Cree says that historically its R&D demonstrations generally have been commercialized within 12 to 24 months.
A single-die LED, driven at four amps, produced 1,050 lumens in cool white, with an efficacy of 72 lumens per watt. The input power was 14.6 W and the forward voltage was 3.65 V.
A warm-white version produced 760 lumens with efficacy of 52 lumens per watt.
Both LED versions operated at substantially higher efficacy levels than those of today's conventional light bulbs.
"Cree's XLamp LEDs are the best-performing commercially available LEDs, but we won't be satisfied until light bulbs are obsolete," comments John Edmond, Cree co-founder and director of advanced optoelectronics.
"We've worked 20 years to achieve lighting-class LED performance, and we still have plenty of ways to advance the technology further."
LEDs Magazine spoke with John Edmond, who confirmed that the results are based on a next generation chip in which almost all aspects if technology – from epitaxial layer design to optical extraction to phosphor conversion – are not currently in production. A mix of evolutionary improvements and brand new, innovative approaches have been used. Individually, each of these improved technologies will begin to appear in production devices in the next 1-2 years.
Edmond would not comment on the shape of the chip or confirm its size, which he said was between 1 and 2 mm per edge. Cree's EZBright chip (currently in production) measures 0.98 x 0.98 mm and is 100 micron high. The R&D device has a similar height, with the epitaxial layers transferred to a thin silicon substrate.
Measurements were made instantaneously, meaning the device would not experience a significant rise in junction temperature. Such a rise would decrease the measured performance values. A standard XR-E package (used for production devices) was used. Edmond said that a package with better thermal performance, for example metal-core based rather than ceramic, would be required for this chip. Thermal issues continue to be an area requiring constant improvement, particularly in devices with high current density.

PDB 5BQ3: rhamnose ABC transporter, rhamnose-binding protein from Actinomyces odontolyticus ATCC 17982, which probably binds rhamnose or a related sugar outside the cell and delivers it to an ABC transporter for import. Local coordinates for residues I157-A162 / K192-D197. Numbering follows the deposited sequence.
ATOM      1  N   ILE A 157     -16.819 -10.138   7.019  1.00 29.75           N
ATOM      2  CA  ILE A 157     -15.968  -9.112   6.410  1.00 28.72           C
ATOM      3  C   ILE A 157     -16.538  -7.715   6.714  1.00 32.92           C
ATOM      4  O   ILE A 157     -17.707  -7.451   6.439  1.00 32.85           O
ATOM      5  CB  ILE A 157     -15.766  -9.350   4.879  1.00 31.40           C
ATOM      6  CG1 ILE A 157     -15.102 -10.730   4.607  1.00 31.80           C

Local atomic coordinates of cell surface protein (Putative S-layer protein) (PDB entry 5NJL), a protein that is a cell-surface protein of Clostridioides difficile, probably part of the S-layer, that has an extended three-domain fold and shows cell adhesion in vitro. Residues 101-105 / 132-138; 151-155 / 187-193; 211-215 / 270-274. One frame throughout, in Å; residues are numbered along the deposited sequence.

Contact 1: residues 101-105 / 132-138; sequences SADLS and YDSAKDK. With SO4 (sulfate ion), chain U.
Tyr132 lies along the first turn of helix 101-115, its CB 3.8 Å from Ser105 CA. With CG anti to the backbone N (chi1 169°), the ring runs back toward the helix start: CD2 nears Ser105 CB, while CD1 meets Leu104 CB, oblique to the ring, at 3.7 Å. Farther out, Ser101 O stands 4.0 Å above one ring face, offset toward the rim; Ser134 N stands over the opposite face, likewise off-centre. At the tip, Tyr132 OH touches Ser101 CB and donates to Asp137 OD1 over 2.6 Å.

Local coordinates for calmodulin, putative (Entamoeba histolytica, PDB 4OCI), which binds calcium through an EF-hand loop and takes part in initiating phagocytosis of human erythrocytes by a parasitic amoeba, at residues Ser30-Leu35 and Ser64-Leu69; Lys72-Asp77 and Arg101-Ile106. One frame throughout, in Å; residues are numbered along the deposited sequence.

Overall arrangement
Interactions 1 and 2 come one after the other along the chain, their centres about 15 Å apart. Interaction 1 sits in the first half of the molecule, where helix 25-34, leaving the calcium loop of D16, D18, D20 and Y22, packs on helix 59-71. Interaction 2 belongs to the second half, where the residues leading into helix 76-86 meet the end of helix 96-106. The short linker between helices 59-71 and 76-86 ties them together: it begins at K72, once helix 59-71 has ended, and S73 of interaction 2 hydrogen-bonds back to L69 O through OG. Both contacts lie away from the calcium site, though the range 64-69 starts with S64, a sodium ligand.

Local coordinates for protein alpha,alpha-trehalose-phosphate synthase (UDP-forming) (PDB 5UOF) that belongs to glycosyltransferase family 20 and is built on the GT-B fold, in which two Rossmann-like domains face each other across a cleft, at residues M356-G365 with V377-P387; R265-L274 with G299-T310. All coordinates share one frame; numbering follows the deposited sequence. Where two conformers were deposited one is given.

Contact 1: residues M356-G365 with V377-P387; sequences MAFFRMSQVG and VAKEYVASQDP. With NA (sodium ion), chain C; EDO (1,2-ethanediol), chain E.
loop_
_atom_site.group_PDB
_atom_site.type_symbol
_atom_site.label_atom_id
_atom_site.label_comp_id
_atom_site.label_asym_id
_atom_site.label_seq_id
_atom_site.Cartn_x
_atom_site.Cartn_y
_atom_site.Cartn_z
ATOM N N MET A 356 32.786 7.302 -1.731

Another area is "droop", or the fall-off of efficacy at higher drive currents. Edmond said the efficacy of this LED would be significantly higher, in fact almost double, at the standard 350 mA operating current. Possible solutions to "droop" might include adjusting the barrier layers in quantum well structures or the use of non-polar substrates for growth.
In future, will it be necessary to build significantly bigger chips? "It could be done, although there will be limitations relating to defect density and current saturation," says Edmond. "However, we will get so much light from a single chip [with edge size between 1 and 2 mm] that there probably will be no need."
After the latest series of R&D improvements have been moved into production, there is still plenty of room for further enhancement, says Edmond. "It should be possible to reach 150 lm/W at this current level [around 4 A] in 5-10 years," he says. "This will require a huge amount of work, but I think it can be done."
Due to phosphor technology, warm white is always likely to lag behind, but should reach 100 lm/W at least. At roughly 15 W, such an LED would produce 1500 lumens. In terms of both light output and efficacy, this will overshadow almost all other lighting technologies for most applications.